A recent Supreme Court decision on directors' liability

February 2016

Spanish law, like other European laws, does not provide a legal framework for groups of companies, except for tax and accounting purposes.

This situation gives rise to difficult practical problems, especially in the context of insolvencies.

The Supreme Court decision that we comment in this note is of particular interest because it lays down criteria which can be applied generally. The facts were the following:

  • The claimant was a minority shareholder of a Spanish company integrated in a French group of companies. Most of the Spanish company’s business was in France.

  • The group decided to incorporate a French subsidiary and to assign to it all of the Spanish company’s French clients. The reason for the decision was the risk that the French tax authorities considered that the Spanish company had a permanent establishment in France, subject to taxation in that country.

  • Once the clientele was assigned to the French subsidiary, the Spanish company moved directly from profits to losses. However, the French subsidiary had profits since the beginning.

  • The minority shareholder was offered the possibility to participate in the incorporation of the French subsidiary, but declined the offer because he preferred to join a competitor.

  • He also declined to sell his stake because the purchase offer was made at nominal value.

  • The minority shareholder brought a claim against the Spanish company’s director.

The Supreme Court found that the director was liable for breaching his duty of loyalty vis-à-vis the Spanish company.

Several criteria laid down by the Supreme Court should be pointed out:

  1. The duty of loyalty only refers to the company in which the director serves, and not to the group of companies to which the company belongs. Being part of a group of companies does not imply that a subsidiary loses its identity and autonomy, nor its specific purpose as a company.

  2. The group may also have an interest of its own, but it is not absolute nor can it justify any harm to the subsidiary and, indirectly, to its external shareholders and creditors.

  3. Directors of a subsidiary cannot hide themselves behind an alleged “due obedience” to the group´s instructions.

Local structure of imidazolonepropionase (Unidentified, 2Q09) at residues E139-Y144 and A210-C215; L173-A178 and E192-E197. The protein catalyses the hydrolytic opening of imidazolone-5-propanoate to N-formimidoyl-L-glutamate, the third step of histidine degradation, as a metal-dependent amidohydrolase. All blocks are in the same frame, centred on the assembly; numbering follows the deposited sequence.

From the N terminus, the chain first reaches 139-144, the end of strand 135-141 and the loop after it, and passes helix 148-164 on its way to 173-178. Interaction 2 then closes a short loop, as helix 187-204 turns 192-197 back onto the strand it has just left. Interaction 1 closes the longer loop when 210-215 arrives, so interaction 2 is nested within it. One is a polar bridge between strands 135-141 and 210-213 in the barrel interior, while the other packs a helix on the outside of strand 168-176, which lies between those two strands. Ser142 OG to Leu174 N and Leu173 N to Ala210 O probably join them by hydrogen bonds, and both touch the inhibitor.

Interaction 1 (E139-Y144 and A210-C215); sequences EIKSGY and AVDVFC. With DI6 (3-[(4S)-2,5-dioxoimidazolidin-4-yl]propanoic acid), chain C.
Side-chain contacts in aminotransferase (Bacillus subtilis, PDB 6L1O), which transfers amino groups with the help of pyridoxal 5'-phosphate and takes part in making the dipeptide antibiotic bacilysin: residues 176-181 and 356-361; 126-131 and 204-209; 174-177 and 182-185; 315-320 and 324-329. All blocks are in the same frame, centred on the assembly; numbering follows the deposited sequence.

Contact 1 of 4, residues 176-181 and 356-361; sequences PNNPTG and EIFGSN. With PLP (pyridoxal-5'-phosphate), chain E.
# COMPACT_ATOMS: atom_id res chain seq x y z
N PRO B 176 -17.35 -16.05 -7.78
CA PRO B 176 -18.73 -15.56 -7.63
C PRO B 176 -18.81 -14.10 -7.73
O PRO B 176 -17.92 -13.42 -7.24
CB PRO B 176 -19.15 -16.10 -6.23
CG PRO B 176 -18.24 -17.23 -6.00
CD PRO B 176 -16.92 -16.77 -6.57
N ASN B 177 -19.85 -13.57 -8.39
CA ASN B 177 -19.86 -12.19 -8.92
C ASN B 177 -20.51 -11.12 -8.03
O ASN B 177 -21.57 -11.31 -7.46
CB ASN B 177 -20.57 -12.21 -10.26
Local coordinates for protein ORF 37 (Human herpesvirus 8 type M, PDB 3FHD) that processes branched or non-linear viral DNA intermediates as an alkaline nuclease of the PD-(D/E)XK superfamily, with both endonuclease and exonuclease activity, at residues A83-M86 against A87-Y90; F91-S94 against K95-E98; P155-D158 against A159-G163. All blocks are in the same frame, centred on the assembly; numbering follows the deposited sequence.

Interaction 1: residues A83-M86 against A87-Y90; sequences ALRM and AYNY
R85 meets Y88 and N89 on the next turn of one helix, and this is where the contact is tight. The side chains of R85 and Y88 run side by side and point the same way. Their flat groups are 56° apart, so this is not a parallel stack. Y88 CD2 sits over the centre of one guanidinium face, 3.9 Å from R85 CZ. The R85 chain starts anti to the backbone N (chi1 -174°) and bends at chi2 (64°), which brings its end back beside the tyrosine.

4. Should a conflict arise between the group´s interest and that of one of its companies, as the Supreme Court put it,
    • “a reasonable balance between them must be sought […] so as to make possible the efficient and flexible functioning of the group of companies as a unity, but also to prevent the despoilment of the subsidiaries and the unnecessary subordination of its company purpose, and to protect the external shareholders and creditors of any kind, public, commercial or labor.”

  5. This balance can be reached through “countervailing benefits”, which must be verifiable, real, with economic value, and proportional to the damage suffered by the subsidiary. However, these benefits do not need to be simultaneous to the damage, but can be previous or subsequent.

  6. As the Supreme Court said,
    • “the survival of the subsidiary is in any event an ultimate limit to the group´s interest, as a conduct that benefits the group could never be justifiable, if it puts at risk the viability and solvency of the subsidiary, which could damage the external partners and the creditors.”

  7. A director may be held liable even when he has not acted covertly or maliciously, and it is irrelevant whether or not he has obtained a personal benefit.

The defendant alleged that the claimant’s conduct was abusive, but the Supreme Court rejected this argument, in our opinion, quite arguably, in particular from an equitable point of view, given that:

  • The incorporation of the French company was due to legitimate and apparently compelling tax reasons.

  • The minority shareholder was offered the possibility to participate in the incorporation of the French company, but preferred to join a competitor instead.